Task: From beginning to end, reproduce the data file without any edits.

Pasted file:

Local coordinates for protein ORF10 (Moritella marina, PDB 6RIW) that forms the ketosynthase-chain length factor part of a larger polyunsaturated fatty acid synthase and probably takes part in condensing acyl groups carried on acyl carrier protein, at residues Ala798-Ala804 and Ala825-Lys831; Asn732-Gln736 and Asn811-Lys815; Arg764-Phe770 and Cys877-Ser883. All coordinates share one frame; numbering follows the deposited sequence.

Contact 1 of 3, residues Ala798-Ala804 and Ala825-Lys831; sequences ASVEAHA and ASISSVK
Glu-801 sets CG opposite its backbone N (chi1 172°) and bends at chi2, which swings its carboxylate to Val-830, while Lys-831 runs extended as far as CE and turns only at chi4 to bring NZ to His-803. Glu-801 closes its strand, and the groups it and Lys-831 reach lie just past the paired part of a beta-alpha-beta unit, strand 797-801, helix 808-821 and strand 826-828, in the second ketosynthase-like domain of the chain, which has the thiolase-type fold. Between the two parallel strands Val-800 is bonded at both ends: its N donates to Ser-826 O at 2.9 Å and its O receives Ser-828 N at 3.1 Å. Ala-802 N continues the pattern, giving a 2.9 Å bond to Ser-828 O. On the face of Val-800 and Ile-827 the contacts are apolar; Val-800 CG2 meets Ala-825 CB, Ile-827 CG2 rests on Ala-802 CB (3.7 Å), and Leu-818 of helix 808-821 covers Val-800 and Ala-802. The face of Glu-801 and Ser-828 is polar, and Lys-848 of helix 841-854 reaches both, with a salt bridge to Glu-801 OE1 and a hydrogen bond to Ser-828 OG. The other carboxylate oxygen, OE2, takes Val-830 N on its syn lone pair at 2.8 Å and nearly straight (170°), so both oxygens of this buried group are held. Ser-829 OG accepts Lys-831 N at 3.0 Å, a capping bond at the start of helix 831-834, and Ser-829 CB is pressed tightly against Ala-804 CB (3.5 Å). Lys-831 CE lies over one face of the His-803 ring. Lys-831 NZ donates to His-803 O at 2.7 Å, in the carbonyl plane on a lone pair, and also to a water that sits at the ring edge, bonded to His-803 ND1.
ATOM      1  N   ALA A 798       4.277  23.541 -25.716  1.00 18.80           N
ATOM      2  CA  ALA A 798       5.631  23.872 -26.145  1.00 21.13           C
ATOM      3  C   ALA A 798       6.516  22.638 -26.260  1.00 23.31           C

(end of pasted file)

Local coordinates for protein ORF10 (Moritella marina, PDB 6RIW) that forms the ketosynthase-chain length factor part of a larger polyunsaturated fatty acid synthase and probably takes part in condensing acyl groups carried on acyl carrier protein, at residues Ala798-Ala804 and Ala825-Lys831; Asn732-Gln736 and Asn811-Lys815; Arg764-Phe770 and Cys877-Ser883. All coordinates share one frame; numbering follows the deposited sequence.

Contact 1 of 3, residues Ala798-Ala804 and Ala825-Lys831; sequences ASVEAHA and ASISSVK
Glu-801 sets CG opposite its backbone N (chi1 172°) and bends at chi2, which swings its carboxylate to Val-830, while Lys-831 runs extended as far as CE and turns only at chi4 to bring NZ to His-803. Glu-801 closes its strand, and the groups it and Lys-831 reach lie just past the paired part of a beta-alpha-beta unit, strand 797-801, helix 808-821 and strand 826-828, in the second ketosynthase-like domain of the chain, which has the thiolase-type fold. Between the two parallel strands Val-800 is bonded at both ends: its N donates to Ser-826 O at 2.9 Å and its O receives Ser-828 N at 3.1 Å. Ala-802 N continues the pattern, giving a 2.9 Å bond to Ser-828 O. On the face of Val-800 and Ile-827 the contacts are apolar; Val-800 CG2 meets Ala-825 CB, Ile-827 CG2 rests on Ala-802 CB (3.7 Å), and Leu-818 of helix 808-821 covers Val-800 and Ala-802. The face of Glu-801 and Ser-828 is polar, and Lys-848 of helix 841-854 reaches both, with a salt bridge to Glu-801 OE1 and a hydrogen bond to Ser-828 OG. The other carboxylate oxygen, OE2, takes Val-830 N on its syn lone pair at 2.8 Å and nearly straight (170°), so both oxygens of this buried group are held. Ser-829 OG accepts Lys-831 N at 3.0 Å, a capping bond at the start of helix 831-834, and Ser-829 CB is pressed tightly against Ala-804 CB (3.5 Å). Lys-831 CE lies over one face of the His-803 ring. Lys-831 NZ donates to His-803 O at 2.7 Å, in the carbonyl plane on a lone pair, and also to a water that sits at the ring edge, bonded to His-803 ND1.
ATOM      1  N   ALA A 798       4.277  23.541 -25.716  1.00 18.80           N
ATOM      2  CA  ALA A 798       5.631  23.872 -26.145  1.00 21.13           C
ATOM      3  C   ALA A 798       6.516  22.638 -26.260  1.00 23.31           C